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In re Sealed Cases

August 31, 2004

IN RE: SEALED CASE (MEDICAL RECORDS)


Appeals from the United States District Court for the District of Columbia (No. 02cv00401)

Before: Sentelle, Tatel, and Garland, Circuit Judges.

The opinion of the court was delivered by: Garland, Circuit Judge

Argued March 17, 2004

The appellant, an adult male who is a committed ward of the District of Columbia Mental Retardation and Developmental Disabilities Administration (MRDDA), appeals from a district court order requiring MRDDA to produce all of his records to counsel for plaintiffs who are suing MRDDA and the District. We conclude that the court abused its discretion by ordering production of the records without determining whether any are subject to the federal psychotherapist privilege recognized in Jaffee v. Redmond, 518 U.S. 1 (1996), and without weighing the probative value of the non-privileged records against the extent of the intrusion into the appellant's legitimate privacy interests. We therefore vacate the order and remand for further proceedings.

I.

The plaintiffs in the district court -- the appellees here --are "two mentally retarded adult men" who are "wards of the District of Columbia government" and for whose care and well-being MRDDA is responsible. Compl. ¶¶ 1, 9. For several years during the 1990s they lived in a residential group home at 2303 Minnesota Avenue, S.E. The appellant here also is a "mentally retarded adult" man and "committed ward" of the District. Appellant's Br. at 1. He lived in the same group home beginning in mid-1997.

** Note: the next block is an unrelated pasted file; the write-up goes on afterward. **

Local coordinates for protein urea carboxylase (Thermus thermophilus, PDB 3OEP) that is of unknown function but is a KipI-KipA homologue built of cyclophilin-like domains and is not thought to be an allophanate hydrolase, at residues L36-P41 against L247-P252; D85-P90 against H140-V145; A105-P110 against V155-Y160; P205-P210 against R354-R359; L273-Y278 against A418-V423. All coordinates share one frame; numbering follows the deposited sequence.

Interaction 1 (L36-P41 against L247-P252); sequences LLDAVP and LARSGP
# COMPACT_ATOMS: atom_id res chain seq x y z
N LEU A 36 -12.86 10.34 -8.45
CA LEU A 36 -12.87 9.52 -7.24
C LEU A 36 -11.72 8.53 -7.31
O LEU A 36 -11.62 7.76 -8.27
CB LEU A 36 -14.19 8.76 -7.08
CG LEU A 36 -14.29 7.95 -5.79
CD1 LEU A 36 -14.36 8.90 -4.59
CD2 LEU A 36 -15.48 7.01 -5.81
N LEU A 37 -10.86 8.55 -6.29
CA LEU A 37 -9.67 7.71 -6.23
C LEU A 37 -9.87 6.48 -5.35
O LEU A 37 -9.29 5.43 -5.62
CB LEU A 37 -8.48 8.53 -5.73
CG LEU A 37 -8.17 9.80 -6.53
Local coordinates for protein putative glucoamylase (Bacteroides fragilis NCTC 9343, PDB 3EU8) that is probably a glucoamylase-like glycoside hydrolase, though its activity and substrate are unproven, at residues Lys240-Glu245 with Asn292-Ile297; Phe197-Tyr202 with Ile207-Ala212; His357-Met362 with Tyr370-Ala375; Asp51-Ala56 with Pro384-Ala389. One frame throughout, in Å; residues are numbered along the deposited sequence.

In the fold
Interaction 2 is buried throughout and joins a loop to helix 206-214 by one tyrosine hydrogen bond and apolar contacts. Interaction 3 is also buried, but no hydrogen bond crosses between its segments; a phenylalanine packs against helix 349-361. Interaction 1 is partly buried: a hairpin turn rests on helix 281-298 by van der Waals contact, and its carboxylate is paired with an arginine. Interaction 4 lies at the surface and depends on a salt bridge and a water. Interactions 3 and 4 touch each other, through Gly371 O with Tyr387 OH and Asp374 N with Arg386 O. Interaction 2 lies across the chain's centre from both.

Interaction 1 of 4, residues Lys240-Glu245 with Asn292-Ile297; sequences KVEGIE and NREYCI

According to the complaint, the appellant sexually assaulted the plaintiffs at the group home. Compl. ¶¶ 12, 15. The complaint further alleges that, although the resident director of the facility notified District officials of those assaults, the District did nothing to protect the plaintiffs until it moved the appellant to another facility on August 31, 1998. The plaintiffs seek damages from the District under 42 U.S.C. § 1983 for violating their civil rights, and under various District of Columbia causes of action, including negligence.*fn1 The complaint asserts that the district court has federal question jurisdiction over the § 1983 claim, see Compl. ¶ 2 (citing 28 U.S.C. § 1331), and supplemental jurisdiction over the local law claims, id. (citing 28 U.S.C. § 1367(a)).

During pre-trial proceedings, the plaintiffs moved to compel production of the District of Columbia's "complete files" on the appellant. The District took no position on whether the files should be produced, either at that time or subsequently. On October 11, 2002, the district court granted the motion, directing that "the files of [appellant] shall be produced for inspection by the plaintiffs' counsel," and requiring that they be "treated as confidential" and used "only ... in connection with this litigation." Order, No. 02-401 (D.D.C. Oct. 11, 2002) (hereinafter October 2002 Order).